Presentation on theme: "Preparation of a haloalkane. Haloalkanes can be made by a substitution reaction with an alcohol. Tertiary alcohols are the most reactive, and therefore."— Presentation transcript:
Preparation of a haloalkane
Haloalkanes can be made by a substitution reaction with an alcohol. Tertiary alcohols are the most reactive, and therefore the easiest to convert into haloalkanes. We will react 2-methyl propan-2-ol (tertiary butyl alcohol) with concentrated hydrochloric acid to form 2-methyl, 2- chloro propane.
Part one: making the haloalkane Measure 20 mL of concentrated hydrochloric acid in a measuring cylinder.
Also measure out 10 mL of 2-methyl propan-2-ol.
Pour both these reagents into a separating funnel. Make sure the tap is closed before you start filling the funnel!
Make sure you are wearing safety glasses while doing this: With your thumb holding the stopper in place, turn the funnel upside down and immediately open the tap to release any gas.
Close the tap again, then turn the funnel right way up again. Repeat several times to thoroughly mix the solutions.
Continue mixing for 5-10 minutes then leave to separate into two layers.
This is a nucleophilic substitution reaction. Cl – is a nucleophile (species which loves nuclei) because it has a negative charge.
The stopper must be removed before the liquid will flow. It’s safer to drain the liquid into a beaker – that way if you make a mistake you can pour it back! Part two: purifying the product Drain off the lower, aqueous layer.
Add about 10 mL of sodium carbonate solution. The carbonate reacts with any remaining acid, producing bubbles of carbon dioxide. We’ll know the acid has been removed when it stops bubbling.
Mix well, remembering to release the pressure frequently, until the reaction has stopped.
Drain off the lower, aqueous layer. Remember to remove the stopper first.
Transfer the organic layer to a test tube.
Add a little anhydrous sodium sulfate. Stopper and shake well. Anhydrous sodium sulfate is a drying agent. It combines with any remaining water in the liquid.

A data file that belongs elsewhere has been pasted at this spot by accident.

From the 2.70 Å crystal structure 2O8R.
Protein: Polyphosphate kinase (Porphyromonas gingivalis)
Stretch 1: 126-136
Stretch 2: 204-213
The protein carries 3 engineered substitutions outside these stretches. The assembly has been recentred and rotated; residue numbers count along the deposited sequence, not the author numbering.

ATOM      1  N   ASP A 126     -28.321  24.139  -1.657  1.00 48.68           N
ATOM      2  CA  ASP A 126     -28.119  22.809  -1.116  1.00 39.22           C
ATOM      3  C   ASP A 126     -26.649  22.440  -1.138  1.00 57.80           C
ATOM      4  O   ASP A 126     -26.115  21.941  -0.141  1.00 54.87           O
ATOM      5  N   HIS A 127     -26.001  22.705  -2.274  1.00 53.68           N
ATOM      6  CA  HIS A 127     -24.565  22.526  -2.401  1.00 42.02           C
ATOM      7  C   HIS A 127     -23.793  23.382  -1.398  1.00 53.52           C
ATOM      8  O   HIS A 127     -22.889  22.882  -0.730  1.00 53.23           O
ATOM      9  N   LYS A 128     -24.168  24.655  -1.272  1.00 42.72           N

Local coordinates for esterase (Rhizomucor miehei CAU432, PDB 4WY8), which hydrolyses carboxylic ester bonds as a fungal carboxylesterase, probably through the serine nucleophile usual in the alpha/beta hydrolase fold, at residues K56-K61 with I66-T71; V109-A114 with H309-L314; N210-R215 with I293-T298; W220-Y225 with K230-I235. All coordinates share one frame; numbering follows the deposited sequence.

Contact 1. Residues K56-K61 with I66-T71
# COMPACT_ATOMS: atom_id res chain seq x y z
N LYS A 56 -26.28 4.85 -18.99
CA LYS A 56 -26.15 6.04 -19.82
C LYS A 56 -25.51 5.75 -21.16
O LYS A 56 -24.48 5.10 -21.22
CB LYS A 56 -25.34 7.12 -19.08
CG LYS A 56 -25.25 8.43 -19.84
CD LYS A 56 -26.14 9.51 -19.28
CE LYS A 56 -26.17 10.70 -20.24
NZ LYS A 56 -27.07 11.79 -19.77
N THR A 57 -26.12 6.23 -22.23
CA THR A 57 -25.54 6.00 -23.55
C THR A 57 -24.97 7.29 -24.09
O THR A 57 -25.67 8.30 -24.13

Part three: distillation The purification steps already done have removed the water and acid from the organic material, but they do not separate one organic substance from another. It is likely that there is unreacted alcohol still present, dissolved in the haloalkane. Organic reactions are usually equilibrium reactions. They seldom go to completion. 2-methyl propan-2-ol has a boiling point of 82.6 °C, while 2-chloro 2-methyl propane boils at 50.7 °C. We can separate these two substances by distillation.
Transfer the haloalkane to a distillation flask and collect the fraction which boils between 50 °C and 53°C. Thermometer Purified haloalkane Sample Heating mantle Water in Water out
This fraction has a boiling point within the required range.
In this preparation students did parts one and two in pairs, but then combined all their products for the final distillation phase. If each pair of students had done their own distillation, they could have weighed the haloalkane finally collected and calculated their percentage yield.
Points to note: Tertiary alcohols are the most easily substituted Excess acid is removed with sodium carbonate solution Anhydrous (without water) sodium sulfate is used as a drying agent, to remove water from an organic solution. Organic reactions seldom go to completion: separate organic mixtures by distillation and collect that fraction which boils at the required temperature.